12. Solution - Solvers (Pressure)

The calculations will be run until Residuals will drop down under 10 −6 . This criterion will guarantee high accuracy and will require more iteration. To make sure that the fluid solver will be able to capture very small changes in the flow, we need to make sure that the linear solvers for fluid flow equations will also be able to operate on very slight flow changes. To do this, we will change default solver tolerances.

  1. Go to Solution panel
  2. Expand list of options
  3. Set Tolerance to 1e-07
nc 10 solution solvers p

13. Solution - Solvers (Velocity)

  1. Go to U (Velocity) tab
  2. Expand list of options
  3. Set following parameters accordingly
    Tolerance1e-07
    Relative Tolerance1e-02
nc 11 solution solvers u

14. Solution - SIMPLE

  1. Go to SIMPLE tab
  2. Set Non-Orthogonal Corrections to 2
nc 12 solution simple

15. Solution - Residuals

  1. Go to Residuals tab
  2. Set following parameters accordingly
    p1e-06
    U1e-06
    k1e-05
    \(\omega\)1e-05
nc 13 solution residuals

16. Parameter - U (Velocity)

It is handy to parameterize velocity value to be easily accessible in the further setup. To be able to compare the results with test results we should assume \(Re=6000000\). Based on the air viscosity \(\nu = 1.5 \cdot 10^{-5} \; m^2/s \) and chord \(c\approx 1 \;m\) we calculate the velocity from the equation: \(V=Re \cdot \frac{\nu}{c}\)

  1. Go to Parameters panel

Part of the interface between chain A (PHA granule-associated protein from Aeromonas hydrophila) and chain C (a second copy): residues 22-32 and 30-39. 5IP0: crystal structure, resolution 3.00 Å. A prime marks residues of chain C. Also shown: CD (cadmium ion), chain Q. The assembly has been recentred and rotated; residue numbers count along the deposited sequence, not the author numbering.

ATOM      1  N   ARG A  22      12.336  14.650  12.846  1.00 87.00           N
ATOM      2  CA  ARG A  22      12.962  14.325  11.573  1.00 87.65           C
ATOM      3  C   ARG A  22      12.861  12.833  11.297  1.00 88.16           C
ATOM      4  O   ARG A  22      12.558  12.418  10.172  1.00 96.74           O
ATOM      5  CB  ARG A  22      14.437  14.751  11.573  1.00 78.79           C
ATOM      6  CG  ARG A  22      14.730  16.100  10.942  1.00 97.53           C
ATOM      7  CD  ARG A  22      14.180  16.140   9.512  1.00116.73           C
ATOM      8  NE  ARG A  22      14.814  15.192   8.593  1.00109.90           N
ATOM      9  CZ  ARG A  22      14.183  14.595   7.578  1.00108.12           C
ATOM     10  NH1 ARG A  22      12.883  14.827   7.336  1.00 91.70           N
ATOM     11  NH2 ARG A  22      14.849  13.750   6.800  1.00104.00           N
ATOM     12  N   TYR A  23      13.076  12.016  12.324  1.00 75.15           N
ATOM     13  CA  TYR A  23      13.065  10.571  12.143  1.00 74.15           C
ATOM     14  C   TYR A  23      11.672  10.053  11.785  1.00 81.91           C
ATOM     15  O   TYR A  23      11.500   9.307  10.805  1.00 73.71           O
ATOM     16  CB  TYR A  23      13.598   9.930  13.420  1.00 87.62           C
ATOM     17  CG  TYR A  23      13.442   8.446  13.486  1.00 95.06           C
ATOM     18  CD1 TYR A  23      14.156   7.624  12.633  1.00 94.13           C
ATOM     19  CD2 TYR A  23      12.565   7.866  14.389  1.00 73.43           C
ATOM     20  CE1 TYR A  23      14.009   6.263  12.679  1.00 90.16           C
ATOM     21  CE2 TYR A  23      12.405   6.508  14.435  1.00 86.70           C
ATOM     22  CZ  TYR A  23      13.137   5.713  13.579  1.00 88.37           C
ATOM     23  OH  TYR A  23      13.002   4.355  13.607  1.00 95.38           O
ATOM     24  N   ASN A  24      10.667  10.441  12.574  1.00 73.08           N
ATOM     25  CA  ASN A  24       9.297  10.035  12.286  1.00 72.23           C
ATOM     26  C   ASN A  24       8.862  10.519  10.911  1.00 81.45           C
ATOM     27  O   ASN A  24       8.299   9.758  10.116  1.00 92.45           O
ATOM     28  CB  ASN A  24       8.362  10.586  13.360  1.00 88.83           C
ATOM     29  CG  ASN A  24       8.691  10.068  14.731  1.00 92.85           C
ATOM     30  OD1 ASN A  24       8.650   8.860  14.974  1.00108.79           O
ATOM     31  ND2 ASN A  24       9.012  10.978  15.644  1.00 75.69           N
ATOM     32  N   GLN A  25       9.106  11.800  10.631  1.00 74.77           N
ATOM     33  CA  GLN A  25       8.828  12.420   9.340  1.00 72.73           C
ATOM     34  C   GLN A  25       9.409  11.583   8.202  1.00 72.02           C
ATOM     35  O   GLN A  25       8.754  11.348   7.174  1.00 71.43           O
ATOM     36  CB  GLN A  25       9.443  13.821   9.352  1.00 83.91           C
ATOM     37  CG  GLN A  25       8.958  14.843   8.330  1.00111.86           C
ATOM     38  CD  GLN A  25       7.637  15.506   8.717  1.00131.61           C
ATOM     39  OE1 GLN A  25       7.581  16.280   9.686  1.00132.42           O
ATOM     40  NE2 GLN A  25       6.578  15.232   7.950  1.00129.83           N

2. Define the name and formula of the new parameter
    NameU
    Formula6e6*(1.5e-5/1)
  3. Click Create Parameter
  4. The newly created parameter will be shown in the parameters list
nc 14 parameters u velocity

17. Boundary Conditions - Inlet (Flow)

  1. Go to Boundary Conditions panel
  2. Select inlet boudary
  3. Change boundary character to Free Stream
  4. Set to velocity type to Free Stream
  5. Now we can use parameter U defined earlier
    Freestream Value \({\sf [m/s]}\)U00
nc 15 boundary conditions inlet flow

18. Boundary Conditions - Inlet (Turbulence)

  1. Go to Turbulence tab
  2. Set Mixing Length \({\sf [m]}\)0.07
nc 16 boundary conditions inlet turbulence

19. Initial Conditions - Basic

  1. Go to Initial Conditions panel
  2. Set following initial conditions accordingly
    UU00
    k0.1
    \(\omega\)100
    \(\nu_t\)0.1
nc 17 initial conditions basic

20. Initial Conditions - Potential

We will use the "Potential" initialization feature. This utility solves pseudo potential flow prior to actual calculations. This will give a better initial guess for velocity and pressure fields.

  1. Go to Potential tab
  2. Check Initialize Potential Flow
nc 18 initial conditions potential

21. Monitors - Forces

  1. Go to the Monitors panel
  2. Go to the Forces tab
  3. For Monitor Boundaries select lower tip upper